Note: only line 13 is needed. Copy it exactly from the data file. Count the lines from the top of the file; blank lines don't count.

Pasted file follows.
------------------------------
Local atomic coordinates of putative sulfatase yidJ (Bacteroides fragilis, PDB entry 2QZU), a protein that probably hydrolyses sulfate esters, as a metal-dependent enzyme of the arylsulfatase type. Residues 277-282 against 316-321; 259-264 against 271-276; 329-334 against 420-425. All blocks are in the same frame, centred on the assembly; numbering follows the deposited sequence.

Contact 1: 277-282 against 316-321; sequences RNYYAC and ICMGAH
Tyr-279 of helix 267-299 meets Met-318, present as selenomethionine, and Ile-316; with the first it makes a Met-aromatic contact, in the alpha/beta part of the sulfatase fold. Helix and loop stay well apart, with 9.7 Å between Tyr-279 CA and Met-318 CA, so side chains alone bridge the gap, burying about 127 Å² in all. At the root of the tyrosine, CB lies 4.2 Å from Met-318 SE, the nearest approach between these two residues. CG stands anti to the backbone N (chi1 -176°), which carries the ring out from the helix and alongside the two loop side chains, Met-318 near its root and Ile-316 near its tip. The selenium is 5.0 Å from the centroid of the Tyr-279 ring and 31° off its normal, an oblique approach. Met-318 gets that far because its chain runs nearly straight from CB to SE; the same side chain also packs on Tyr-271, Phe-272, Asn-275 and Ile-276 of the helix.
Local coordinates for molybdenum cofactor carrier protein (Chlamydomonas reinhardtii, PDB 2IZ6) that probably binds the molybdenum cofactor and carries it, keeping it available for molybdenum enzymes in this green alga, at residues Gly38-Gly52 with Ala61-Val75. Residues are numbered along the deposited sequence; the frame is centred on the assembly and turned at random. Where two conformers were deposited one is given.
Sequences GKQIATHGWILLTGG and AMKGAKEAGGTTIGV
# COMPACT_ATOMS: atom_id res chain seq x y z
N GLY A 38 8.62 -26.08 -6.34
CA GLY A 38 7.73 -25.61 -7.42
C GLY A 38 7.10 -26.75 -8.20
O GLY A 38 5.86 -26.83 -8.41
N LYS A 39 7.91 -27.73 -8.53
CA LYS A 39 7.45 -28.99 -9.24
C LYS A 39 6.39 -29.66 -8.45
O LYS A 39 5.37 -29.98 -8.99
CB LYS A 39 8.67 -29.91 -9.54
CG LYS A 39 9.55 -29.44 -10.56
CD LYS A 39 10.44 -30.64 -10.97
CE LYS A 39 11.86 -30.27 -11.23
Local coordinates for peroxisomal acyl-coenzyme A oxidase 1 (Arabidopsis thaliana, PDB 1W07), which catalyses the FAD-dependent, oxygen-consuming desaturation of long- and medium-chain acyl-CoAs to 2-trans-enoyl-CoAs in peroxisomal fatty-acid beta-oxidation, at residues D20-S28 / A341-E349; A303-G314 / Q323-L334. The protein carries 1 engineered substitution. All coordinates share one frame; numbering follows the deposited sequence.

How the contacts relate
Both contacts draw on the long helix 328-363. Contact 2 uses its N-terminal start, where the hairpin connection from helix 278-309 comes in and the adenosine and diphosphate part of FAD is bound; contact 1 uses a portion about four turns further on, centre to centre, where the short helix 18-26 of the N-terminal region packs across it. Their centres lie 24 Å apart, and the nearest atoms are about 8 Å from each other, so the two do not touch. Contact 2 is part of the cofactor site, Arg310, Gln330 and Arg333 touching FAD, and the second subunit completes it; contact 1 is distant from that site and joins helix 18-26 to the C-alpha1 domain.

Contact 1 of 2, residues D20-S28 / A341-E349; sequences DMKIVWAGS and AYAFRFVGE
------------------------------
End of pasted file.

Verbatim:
C LYS A 39 6.39 -29.66 -8.45